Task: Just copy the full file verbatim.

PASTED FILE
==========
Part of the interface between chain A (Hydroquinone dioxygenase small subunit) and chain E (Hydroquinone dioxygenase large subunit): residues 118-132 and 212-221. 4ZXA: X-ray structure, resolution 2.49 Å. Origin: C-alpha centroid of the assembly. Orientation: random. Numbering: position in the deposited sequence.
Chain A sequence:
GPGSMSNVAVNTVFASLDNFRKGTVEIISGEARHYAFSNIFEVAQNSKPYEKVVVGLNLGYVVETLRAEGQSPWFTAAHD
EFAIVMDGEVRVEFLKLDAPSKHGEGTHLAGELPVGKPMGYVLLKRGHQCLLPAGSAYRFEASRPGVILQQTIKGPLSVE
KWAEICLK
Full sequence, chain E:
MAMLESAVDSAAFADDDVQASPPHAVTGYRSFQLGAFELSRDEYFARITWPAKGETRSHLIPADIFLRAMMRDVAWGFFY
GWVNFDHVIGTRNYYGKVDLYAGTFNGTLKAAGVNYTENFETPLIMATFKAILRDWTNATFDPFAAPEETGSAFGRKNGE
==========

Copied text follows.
Part of the interface between chain A (Hydroquinone dioxygenase small subunit) and chain E (Hydroquinone dioxygenase large subunit): residues 118-132 and 212-221. 4ZXA: X-ray structure, resolution 2.49 Å. Origin: C-alpha centroid of the assembly. Orientation: random. Numbering: position in the deposited sequence.
Chain A sequence:
GPGSMSNVAVNTVFASLDNFRKGTVEIISGEARHYAFSNIFEVAQNSKPYEKVVVGLNLGYVVETLRAEGQSPWFTAAHD
EFAIVMDGEVRVEFLKLDAPSKHGEGTHLAGELPVGKPMGYVLLKRGHQCLLPAGSAYRFEASRPGVILQQTIKGPLSVE
KWAEICLK
Full sequence, chain E:
MAMLESAVDSAAFADDDVQASPPHAVTGYRSFQLGAFELSRDEYFARITWPAKGETRSHLIPADIFLRAMMRDVAWGFFY
GWVNFDHVIGTRNYYGKVDLYAGTFNGTLKAAGVNYTENFETPLIMATFKAILRDWTNATFDPFAAPEETGSAFGRKNGE